Arts of the Islamic World
Shared motifs and designs in the art of diverse cultures along the Silk Route
provide some of the most visible evidence of cultural transmission between
China and the Islamic world. Through trade, tribute, gift exchange, and the
spread of religions such as Buddhism, Manichaeism, Judaism, Christianity,
and Islam, imagery associated with one artistic tradition was often adapted
or incorporated in another cultural context.
A blue-and-white Iranian dish with Chinese cloud collar motifs illustrates how motifs evolved or were reinterpreted. The blue-and-white inspiration from China underwent several transformations in Iran as well as in the
Ottoman Empire, where designs were combined with new colors and motifs to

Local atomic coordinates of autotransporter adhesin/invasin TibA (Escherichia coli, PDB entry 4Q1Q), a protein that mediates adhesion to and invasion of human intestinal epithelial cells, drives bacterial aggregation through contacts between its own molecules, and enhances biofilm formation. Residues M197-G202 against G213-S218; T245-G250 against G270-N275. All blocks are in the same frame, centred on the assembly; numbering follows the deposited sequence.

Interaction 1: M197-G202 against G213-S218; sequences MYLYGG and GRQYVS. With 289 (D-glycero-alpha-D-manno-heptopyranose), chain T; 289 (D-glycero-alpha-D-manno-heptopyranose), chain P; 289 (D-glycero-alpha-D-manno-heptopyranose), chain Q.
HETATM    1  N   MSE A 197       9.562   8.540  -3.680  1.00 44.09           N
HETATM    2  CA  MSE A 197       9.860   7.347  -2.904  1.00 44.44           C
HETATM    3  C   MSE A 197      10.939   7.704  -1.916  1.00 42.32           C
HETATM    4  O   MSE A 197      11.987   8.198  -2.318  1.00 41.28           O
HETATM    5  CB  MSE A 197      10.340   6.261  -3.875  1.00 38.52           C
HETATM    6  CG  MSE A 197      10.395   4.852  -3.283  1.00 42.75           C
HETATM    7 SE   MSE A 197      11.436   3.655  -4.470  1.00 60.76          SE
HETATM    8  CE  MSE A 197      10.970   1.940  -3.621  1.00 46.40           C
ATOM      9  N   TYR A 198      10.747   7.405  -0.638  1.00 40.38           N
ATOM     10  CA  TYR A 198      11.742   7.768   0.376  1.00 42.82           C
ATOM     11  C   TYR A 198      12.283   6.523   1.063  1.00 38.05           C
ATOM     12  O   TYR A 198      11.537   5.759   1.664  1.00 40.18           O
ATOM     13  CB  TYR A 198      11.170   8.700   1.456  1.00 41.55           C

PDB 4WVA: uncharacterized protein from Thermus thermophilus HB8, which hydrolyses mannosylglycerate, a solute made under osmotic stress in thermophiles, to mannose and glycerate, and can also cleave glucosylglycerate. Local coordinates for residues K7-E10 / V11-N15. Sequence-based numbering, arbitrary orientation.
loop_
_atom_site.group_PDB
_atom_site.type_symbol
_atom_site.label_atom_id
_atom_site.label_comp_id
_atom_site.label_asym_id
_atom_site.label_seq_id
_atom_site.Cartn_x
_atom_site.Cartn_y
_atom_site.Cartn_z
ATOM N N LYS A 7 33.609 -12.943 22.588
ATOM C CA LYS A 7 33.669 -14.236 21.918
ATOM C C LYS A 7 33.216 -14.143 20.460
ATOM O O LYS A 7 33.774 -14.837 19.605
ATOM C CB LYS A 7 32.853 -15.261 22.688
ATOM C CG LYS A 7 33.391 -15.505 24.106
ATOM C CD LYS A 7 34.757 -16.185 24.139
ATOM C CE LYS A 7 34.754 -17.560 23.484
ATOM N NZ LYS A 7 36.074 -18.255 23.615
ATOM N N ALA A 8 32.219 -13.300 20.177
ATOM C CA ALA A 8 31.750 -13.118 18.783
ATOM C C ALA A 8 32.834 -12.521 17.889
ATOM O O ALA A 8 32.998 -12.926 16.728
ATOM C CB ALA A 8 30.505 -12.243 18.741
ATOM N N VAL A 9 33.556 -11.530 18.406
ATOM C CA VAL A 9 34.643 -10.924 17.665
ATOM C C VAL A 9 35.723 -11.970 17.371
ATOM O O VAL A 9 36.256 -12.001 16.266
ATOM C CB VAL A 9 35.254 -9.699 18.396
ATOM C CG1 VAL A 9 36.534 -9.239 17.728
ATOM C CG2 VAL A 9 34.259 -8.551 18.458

create the celebrated Iznik style of ceramics.
Ceramic; stone paste, painted in blue and turquoise under a transparent colorless glaze
2 5/16 x 11 7/16 in. (5.8 x 29 cm)
Diameter at foot: 5 7/8 in. (14.9 cm)
Thickness of rim: 3/16 in. (0.5 cm) (show scale)
This item is not on view
Museum Collection Fund
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Dish, 18th century. Ceramic; stone paste, painted in blue and turquoise under a transparent colorless glaze, 2 5/16 x 11 7/16 in. (5.8 x 29 cm). Brooklyn Museum, Museum Collection Fund, 11.32. Creative Commons-BY
overall, 11.32_acetate_bw.jpg. Brooklyn Museum photograph
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